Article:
In a world where social media “gurus” and “experts” scream at conferences that, “You can’t measure social media ROI!” or “What’s the ROI of your mom?!” to the befuddled looks of attendees, it’s amazing that anyone understands what measurement means.
As Don Bartholomew, one of my favorite metrics-obsessed researchers, is fond of saying, “Measurement is about performance against objectives. If you don’t start with measurable objectives, you’re just collecting data.”
How true that statement is. The problem with trend articles and blog posts around measurement is that every brand, every approach and every campaign can have different measurable objectives. Those objectives reflect what the brand is trying to accomplish, not some magical button that every brand can push to reach a common goal. It’s also important to realize that all goals aren’t easily measured. But that doesn’t necessarily make them any less significant.
Measurable objective: Increase volume of Facebook likes by 10 percent in 6 months.
Not: Increase presence on Facebook.
Measurable objective: Increase amount of traffic to the website by 20 percent through referrals and social media promotions/contests.
Not: Host contests on social media platforms to drive traffic to the website.
Hard to Measurable objective: Build repeat usage, increase share of voice, loyalty and brand advocacy. Gaining trust and building loyalty takes hard work. Lots of Facebook fans does not brand loyalty represent. As my friend Augie Ray in his post “Social Media Marketing is Broken” says: “I blame marketers for focusing on quick fixed and easy metrics rather than appreciating that – as always – brands gain customers’ trust, usage and loyalty through hard work, not clicks.”
Much of the time, people get confused with strategy and objectives, choosing to answer the “What are we doing?” question prematurely. If you want to know our opinion, it’s the people that don’t actually get marketing and business objectives that complain the most about ROI.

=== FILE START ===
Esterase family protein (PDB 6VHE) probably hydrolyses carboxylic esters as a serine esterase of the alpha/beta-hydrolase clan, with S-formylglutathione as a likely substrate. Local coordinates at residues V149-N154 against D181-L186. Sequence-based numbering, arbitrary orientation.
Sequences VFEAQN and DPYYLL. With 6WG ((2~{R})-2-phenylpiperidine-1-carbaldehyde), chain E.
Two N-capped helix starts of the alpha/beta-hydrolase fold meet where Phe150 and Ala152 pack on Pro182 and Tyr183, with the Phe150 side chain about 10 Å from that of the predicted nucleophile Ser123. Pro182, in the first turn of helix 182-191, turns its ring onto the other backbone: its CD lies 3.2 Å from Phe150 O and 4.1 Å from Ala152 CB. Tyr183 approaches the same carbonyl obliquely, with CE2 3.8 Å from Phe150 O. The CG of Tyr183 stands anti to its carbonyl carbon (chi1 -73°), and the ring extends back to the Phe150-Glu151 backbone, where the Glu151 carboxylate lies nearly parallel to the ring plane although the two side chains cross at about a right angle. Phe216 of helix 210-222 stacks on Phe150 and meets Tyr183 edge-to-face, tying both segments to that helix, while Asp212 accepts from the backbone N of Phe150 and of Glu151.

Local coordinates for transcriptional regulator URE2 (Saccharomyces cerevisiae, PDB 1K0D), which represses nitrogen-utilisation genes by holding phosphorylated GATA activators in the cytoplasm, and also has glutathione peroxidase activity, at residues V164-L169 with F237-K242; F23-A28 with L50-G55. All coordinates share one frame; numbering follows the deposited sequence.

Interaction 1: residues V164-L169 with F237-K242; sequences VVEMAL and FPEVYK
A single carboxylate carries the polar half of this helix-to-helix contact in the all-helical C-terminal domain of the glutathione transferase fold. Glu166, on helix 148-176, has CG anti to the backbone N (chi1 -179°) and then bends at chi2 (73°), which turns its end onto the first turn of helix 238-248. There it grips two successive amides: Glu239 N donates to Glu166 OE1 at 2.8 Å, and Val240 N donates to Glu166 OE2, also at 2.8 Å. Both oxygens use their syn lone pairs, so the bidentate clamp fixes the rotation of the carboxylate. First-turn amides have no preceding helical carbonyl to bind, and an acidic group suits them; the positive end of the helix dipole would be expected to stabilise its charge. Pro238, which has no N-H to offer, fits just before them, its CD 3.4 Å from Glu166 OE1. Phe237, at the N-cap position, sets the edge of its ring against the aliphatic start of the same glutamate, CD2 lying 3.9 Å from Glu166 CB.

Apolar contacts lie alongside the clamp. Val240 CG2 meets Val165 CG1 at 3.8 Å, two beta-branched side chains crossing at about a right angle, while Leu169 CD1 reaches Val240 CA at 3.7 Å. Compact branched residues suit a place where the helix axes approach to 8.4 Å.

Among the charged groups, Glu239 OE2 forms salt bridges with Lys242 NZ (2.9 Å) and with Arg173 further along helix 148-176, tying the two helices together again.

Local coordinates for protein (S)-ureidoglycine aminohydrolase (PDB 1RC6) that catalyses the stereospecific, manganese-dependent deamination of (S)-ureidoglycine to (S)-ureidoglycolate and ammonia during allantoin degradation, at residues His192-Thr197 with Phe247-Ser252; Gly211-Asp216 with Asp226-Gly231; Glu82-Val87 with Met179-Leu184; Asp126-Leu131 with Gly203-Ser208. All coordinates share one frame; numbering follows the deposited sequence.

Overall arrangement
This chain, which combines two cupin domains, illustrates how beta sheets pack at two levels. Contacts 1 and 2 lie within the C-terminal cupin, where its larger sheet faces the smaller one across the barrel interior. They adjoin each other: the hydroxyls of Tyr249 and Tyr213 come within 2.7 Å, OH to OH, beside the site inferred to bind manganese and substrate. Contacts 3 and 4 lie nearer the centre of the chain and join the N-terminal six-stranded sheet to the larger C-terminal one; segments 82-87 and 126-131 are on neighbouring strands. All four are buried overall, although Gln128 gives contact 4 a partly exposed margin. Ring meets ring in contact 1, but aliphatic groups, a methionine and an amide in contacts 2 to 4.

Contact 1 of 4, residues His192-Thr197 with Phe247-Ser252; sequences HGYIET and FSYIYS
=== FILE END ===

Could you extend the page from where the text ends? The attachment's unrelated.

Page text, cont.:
As marketers, you can wax poetically all day about how social media will raise awareness of brands, put your name out there, and that everyone is doing it.
Sounds like a 1960s Marlboro ad to us – and the C-Suite largely doesn’t care if they are in the popular crowd. They want to know that whatever they’re investing in is making an impact on the bottom line.
If you want to get your C-Suite’s attention and have them understand social media, here are a few things to try.
- Email key players in your organization, from customer service, to marketing, and executives that make decisions. Ask them when they can meet with you, separately, for 15 minutes.
- In that meeting, ask them what they would like to accomplish overall in the year. Then, break it down in increments on 3, 6, 9 and 12 months. These are your “benchmark” months and help you evaluate if you are meeting your goals.
- With C-Suite executives, ask if you can have their top 3-5 business goals. All measurable objectives should reflect overall goals.
- Once your measurable objectives are laid out with data to back it up, set up a meeting with all parties. This should include how often you will report on the data, and what you will provide to the C-Suite as results.
- We also recommend providing a one-page executive summary for easy reference.
- Create a 10-20 slide presentation and try to keep it short — 30-45 minutes, max. Time is precious, don’t waste it.
- Include in your presentation some of the non-financial metrics. These are things like an increase in web traffic, visits to a particular landing page or blog post, blog posts that draw the most traffic, an increase in positive brand mentions and growth of share of voice in the social space. For some, these won’t be as important as the financial metrics, for they are an important part of the overall picture.
- Once the presentation is complete, ask if you can have 10 minutes in the next few weeks with each person separately to review the presentation and solicit their feedback.
- Edit your objectives pursuant to the feedback received. This is important, because each step is meant to incorporate all parties so they feel that they had a hand in it. This is a foundational step for buy-in.
- Stick to your reporting schedule and present in a professional manner. Include both financial and non-financial metrics in your reports. If, for whatever reason, you don’t meet the goals for the reporting period established, discuss how you can adjust and why it happened.
As you work to get the C-Suite on board with social media and measurement, keep in mind that you need to take a slightly different approach. They’re not looking for warm fuzzies, they’re looking for how what you’re suggesting budget dollars be allocated to impacts the bottom line. By using the above tips, and maintaining a focus on the ROI of an investment in social media marketing (both financial and non-financial), you’ll likely get the participation you need to forge ahead with a successful digital marketing strategy.
Have you dealt with members of the C-Suite and social media? Feel free to share any other tips you have at getting this crucial group to sign on in the social space.